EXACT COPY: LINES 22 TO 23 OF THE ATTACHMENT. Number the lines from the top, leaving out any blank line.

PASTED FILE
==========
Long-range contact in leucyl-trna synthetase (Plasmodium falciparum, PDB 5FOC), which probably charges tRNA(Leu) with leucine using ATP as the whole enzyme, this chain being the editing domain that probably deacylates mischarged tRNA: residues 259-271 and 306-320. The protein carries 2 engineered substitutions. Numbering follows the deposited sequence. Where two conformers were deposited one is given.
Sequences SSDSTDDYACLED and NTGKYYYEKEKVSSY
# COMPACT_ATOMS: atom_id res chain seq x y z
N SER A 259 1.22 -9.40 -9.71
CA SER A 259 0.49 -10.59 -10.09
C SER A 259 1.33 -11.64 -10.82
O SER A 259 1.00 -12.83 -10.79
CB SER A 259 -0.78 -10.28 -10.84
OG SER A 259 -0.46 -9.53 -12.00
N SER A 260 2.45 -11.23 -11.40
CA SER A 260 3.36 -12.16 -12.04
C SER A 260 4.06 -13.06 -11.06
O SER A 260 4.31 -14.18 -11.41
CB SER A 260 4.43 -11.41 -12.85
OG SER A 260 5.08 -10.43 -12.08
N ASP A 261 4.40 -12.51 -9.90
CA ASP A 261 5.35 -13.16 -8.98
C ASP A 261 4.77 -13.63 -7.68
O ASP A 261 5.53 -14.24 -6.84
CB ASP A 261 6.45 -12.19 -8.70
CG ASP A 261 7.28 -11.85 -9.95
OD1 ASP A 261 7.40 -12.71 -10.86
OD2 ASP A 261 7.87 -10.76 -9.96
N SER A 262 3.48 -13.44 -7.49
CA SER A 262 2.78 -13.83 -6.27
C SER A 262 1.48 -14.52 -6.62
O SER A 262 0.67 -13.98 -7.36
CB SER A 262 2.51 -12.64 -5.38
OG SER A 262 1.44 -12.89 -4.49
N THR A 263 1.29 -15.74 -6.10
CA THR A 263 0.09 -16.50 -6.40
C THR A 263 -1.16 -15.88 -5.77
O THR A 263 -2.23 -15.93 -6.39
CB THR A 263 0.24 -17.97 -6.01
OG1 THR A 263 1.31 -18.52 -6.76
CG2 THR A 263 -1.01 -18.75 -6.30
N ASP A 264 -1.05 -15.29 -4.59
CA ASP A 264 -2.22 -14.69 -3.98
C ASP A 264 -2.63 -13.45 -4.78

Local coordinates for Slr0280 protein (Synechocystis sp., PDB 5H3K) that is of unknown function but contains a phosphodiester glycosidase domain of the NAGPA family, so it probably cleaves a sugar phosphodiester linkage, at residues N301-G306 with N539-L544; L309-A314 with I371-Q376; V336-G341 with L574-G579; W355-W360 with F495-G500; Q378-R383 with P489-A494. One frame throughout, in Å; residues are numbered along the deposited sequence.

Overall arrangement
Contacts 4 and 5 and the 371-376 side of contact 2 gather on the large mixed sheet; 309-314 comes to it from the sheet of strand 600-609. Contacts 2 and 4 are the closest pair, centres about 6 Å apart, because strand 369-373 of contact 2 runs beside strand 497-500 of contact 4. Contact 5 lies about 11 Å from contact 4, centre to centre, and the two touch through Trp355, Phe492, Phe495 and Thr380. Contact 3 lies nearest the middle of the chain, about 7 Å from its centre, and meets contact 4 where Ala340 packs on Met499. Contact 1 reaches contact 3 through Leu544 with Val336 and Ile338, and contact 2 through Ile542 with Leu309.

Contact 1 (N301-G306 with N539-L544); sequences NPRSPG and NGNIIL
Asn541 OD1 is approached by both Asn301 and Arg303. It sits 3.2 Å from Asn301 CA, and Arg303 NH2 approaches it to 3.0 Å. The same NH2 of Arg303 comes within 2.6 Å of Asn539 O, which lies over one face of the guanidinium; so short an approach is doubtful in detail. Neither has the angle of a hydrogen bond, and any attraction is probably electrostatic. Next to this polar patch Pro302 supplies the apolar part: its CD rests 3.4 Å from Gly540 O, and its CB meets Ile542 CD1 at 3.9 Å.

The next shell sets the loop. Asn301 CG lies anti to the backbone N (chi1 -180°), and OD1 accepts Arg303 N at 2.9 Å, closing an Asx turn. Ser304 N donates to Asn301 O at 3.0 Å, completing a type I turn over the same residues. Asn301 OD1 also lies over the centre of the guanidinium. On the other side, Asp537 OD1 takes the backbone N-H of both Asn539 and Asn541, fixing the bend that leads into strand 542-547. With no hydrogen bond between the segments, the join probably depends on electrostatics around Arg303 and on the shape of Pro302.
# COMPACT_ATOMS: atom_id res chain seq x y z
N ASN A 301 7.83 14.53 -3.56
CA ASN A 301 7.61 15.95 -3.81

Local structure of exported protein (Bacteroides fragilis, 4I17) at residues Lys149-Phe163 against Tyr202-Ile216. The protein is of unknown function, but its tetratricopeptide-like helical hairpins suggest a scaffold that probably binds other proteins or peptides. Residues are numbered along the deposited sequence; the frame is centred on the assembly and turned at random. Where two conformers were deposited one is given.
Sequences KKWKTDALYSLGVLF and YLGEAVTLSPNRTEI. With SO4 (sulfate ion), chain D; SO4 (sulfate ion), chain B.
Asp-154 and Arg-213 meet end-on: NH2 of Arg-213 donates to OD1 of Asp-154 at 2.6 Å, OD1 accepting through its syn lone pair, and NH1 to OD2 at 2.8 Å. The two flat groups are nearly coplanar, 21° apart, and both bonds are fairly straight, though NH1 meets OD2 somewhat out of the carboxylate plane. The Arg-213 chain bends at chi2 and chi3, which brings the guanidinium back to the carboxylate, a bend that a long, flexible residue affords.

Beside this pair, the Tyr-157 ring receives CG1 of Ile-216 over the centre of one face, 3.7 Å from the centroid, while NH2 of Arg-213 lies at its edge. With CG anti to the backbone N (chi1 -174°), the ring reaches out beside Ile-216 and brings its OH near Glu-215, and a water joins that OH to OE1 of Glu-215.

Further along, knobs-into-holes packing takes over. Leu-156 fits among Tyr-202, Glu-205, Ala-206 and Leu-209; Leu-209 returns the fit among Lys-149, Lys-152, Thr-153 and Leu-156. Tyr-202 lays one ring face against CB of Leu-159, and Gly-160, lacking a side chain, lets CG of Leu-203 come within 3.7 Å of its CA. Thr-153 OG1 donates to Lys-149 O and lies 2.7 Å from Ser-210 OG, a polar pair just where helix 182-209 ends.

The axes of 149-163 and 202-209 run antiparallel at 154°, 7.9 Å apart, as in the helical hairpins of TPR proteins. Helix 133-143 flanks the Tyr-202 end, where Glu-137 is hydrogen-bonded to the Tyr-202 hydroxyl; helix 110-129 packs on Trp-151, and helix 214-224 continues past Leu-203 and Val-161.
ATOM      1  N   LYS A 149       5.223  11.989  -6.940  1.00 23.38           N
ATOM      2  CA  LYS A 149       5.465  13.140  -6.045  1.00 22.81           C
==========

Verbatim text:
OD1 ASP A 261 7.40 -12.71 -10.86
OD2 ASP A 261 7.87 -10.76 -9.96